Self-Control and Relationship Maintenance
Sustaining relationships requires managed effort over time, but also the ability to overcome conflicts of interest that crop up in the moment. Overcoming these conflicts of interest often draws upon our ability to control our behavior and resist tempting courses of action. These efforts can take the form of relationship maintenance practices such as sacrifice, constructive conflict negotiation, forgiveness, and fidelity. This project explores how relationship commitment shapes the way we frame the conflicts of interest that occur in intimate relationships, and how various framings support (or undermine) relationship maintenance behaviors.
Mental Representation in Long-Distance Relationships
In today’s digitally connected world, long-distance relationships are more common than ever. We have a pretty good understanding of the strategies partners use to stay connected across distance (e.g., texting, video calling, social media). However, we know considerably less about how the psychological experience of physical separation shapes the way partners conceptualize one another and their relationship as a whole. This project examines whether there are fundamental differences in how long-distance vs. geographically close partners communicate about one another and the types of attributes they draw upon when thinking about each other. Such differences should importantly shape why certain kinds of relationship maintenance activities are more effective in long-distance (vs. geographically close) relationships, and why transitions to and from proximity are so tumultuous for many romantic partners.
Measurement of Relationship Attributes
In psychology, we frequently use surveys or questionnaires to capture people’s reports of their own thoughts, feelings, and behavior. Many of those measurement tools ask participants to reflect on other people. By using such tools and phrasing items in specific ways, we are inevitably shaping how participants call to mind what it is we’re asking them about (particularly when that is another person such as a close other). To avoid falling into the trap of equating the concept we are measuring with the responses provided on the measurement tool itself, it is valuable to determine whether other means of measuring a concept are similarly valid to the traditional tools. In today’s world, technology pervades nearly all aspects of social life, and has been harnessed for psychological measurement as well (e.g., online surveys). Furthermore, such tools allow us to incorporate more than just static text into our measures, such as the inclusion of visual stimuli, interactive prompts, or other imagery. This project examines the consequences of using pictorial representations of other people to ask about our thoughts and feelings about these others. Such a methodological shift should help to validate longstanding measurement approaches; however, it can also serve as a more ecologically valid means to capture thoughts and feelings about other people, with whom we so often interact digitally with available visual cues about their appearance.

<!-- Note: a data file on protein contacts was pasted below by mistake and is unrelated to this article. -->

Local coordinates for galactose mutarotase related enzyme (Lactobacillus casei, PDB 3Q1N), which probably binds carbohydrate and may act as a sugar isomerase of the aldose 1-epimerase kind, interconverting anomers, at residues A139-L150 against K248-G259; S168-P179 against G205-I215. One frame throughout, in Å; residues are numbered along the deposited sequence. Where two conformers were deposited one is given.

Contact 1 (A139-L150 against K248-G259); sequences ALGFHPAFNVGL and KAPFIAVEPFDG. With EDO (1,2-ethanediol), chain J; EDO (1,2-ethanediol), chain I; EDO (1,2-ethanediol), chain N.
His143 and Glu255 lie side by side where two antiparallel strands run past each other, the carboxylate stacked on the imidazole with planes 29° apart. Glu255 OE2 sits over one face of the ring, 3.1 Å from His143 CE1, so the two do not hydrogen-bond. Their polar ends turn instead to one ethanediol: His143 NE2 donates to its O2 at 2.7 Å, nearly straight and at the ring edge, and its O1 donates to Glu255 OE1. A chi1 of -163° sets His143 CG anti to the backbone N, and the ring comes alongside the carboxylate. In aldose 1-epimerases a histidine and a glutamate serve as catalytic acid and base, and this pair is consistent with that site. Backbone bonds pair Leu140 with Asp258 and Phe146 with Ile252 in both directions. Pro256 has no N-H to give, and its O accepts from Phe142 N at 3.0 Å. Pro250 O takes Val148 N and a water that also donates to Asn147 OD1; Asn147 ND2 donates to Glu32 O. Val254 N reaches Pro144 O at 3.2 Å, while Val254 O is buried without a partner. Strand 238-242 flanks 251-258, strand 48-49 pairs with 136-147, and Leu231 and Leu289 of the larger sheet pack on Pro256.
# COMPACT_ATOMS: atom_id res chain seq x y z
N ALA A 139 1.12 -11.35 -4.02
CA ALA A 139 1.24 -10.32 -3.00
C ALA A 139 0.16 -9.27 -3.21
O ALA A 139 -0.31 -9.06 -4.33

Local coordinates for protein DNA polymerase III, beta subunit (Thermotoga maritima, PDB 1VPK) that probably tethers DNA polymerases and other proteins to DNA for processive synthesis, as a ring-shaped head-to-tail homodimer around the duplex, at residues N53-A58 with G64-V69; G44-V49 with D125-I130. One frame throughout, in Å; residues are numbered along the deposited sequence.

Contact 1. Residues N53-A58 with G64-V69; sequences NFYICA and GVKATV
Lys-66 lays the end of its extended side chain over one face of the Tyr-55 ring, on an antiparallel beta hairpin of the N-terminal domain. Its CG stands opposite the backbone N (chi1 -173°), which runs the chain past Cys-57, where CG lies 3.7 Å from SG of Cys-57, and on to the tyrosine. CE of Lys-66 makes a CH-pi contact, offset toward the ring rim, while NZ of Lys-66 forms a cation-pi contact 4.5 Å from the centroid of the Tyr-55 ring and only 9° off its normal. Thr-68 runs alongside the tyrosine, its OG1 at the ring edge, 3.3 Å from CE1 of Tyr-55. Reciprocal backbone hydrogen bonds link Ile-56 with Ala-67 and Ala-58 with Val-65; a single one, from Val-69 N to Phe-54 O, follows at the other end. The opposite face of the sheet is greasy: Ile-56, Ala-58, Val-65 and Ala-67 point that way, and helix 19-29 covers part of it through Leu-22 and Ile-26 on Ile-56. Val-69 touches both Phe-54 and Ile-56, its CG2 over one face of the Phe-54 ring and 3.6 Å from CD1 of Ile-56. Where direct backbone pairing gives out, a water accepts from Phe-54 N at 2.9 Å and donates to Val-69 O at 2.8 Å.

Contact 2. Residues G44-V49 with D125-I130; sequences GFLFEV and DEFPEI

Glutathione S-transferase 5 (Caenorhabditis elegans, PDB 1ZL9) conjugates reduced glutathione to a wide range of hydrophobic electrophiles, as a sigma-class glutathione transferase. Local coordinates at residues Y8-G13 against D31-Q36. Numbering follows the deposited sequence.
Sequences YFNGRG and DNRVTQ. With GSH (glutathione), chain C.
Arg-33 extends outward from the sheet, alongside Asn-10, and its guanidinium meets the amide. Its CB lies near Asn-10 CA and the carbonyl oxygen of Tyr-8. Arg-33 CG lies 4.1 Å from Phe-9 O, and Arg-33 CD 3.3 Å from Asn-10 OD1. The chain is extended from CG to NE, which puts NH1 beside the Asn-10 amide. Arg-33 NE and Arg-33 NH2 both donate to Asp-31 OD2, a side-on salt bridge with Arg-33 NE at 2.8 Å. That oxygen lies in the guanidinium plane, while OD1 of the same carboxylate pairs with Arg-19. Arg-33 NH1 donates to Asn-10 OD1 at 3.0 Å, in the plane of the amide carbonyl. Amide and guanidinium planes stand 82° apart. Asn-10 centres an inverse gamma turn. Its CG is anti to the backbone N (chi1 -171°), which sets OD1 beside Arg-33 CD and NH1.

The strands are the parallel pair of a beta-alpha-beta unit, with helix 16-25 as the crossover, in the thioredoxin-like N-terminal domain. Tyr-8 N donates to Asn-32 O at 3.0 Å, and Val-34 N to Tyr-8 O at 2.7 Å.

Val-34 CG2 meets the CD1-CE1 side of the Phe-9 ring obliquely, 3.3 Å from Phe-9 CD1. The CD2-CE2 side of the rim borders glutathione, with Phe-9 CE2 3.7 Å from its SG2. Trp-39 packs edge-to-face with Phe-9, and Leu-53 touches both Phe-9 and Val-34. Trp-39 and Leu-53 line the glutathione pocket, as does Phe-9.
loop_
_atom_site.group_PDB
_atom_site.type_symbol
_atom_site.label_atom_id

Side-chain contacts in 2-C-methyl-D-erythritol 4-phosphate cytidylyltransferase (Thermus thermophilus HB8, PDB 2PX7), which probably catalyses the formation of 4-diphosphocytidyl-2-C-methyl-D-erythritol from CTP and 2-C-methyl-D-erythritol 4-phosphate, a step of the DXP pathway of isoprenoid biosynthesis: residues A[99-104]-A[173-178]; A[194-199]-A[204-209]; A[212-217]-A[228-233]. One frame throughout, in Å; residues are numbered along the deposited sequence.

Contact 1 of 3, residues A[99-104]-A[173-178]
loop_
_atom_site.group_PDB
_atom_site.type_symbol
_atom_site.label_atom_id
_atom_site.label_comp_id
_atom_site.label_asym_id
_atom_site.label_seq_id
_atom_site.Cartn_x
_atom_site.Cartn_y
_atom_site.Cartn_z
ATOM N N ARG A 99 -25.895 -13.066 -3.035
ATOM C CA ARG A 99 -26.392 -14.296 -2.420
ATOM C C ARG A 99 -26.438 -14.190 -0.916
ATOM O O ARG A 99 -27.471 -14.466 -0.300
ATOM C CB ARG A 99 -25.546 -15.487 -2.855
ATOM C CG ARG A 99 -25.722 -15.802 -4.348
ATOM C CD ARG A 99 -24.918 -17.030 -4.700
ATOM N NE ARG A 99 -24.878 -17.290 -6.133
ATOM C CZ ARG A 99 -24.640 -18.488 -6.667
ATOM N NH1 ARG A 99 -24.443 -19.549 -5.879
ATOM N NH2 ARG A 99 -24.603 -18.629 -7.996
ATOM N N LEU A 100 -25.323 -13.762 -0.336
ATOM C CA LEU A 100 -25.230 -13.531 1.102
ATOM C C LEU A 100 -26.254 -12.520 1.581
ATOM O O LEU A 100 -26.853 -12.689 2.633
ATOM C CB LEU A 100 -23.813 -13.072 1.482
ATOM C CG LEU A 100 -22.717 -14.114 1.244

Undergraduate students working in the SPARC Lab not only help to guide the direction of lab projects, but can also take ownership over a research question and pursue independent projects as well. Previous students have explored such topics as: the effects of different social media practices on the way social networks are relied upon to meet interpersonal needs, how the mental representation of long-distance romantic partners differs in tone and abstraction at varying levels of accessibility, and how conflicts between romantic partners demonstrate different forms of emotional synchrony.